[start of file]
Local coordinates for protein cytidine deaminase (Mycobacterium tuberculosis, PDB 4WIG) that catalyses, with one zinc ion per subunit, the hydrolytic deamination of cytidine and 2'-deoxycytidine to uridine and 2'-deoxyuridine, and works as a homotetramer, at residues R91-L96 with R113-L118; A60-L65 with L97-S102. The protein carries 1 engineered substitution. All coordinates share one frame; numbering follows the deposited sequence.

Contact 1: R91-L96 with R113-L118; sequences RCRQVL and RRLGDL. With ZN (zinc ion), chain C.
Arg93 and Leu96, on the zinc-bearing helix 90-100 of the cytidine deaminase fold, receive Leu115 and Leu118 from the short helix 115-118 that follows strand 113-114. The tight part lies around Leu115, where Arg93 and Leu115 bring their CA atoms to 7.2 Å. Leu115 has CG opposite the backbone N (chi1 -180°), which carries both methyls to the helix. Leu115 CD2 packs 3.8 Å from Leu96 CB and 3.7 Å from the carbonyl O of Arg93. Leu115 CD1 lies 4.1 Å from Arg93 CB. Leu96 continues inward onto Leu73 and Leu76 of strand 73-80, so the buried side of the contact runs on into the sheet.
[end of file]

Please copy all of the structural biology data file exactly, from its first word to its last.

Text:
Local coordinates for protein cytidine deaminase (Mycobacterium tuberculosis, PDB 4WIG) that catalyses, with one zinc ion per subunit, the hydrolytic deamination of cytidine and 2'-deoxycytidine to uridine and 2'-deoxyuridine, and works as a homotetramer, at residues R91-L96 with R113-L118; A60-L65 with L97-S102. The protein carries 1 engineered substitution. All coordinates share one frame; numbering follows the deposited sequence.

Contact 1: R91-L96 with R113-L118; sequences RCRQVL and RRLGDL. With ZN (zinc ion), chain C.
Arg93 and Leu96, on the zinc-bearing helix 90-100 of the cytidine deaminase fold, receive Leu115 and Leu118 from the short helix 115-118 that follows strand 113-114. The tight part lies around Leu115, where Arg93 and Leu115 bring their CA atoms to 7.2 Å. Leu115 has CG opposite the backbone N (chi1 -180°), which carries both methyls to the helix. Leu115 CD2 packs 3.8 Å from Leu96 CB and 3.7 Å from the carbonyl O of Arg93. Leu115 CD1 lies 4.1 Å from Arg93 CB. Leu96 continues inward onto Leu73 and Leu76 of strand 73-80, so the buried side of the contact runs on into the sheet.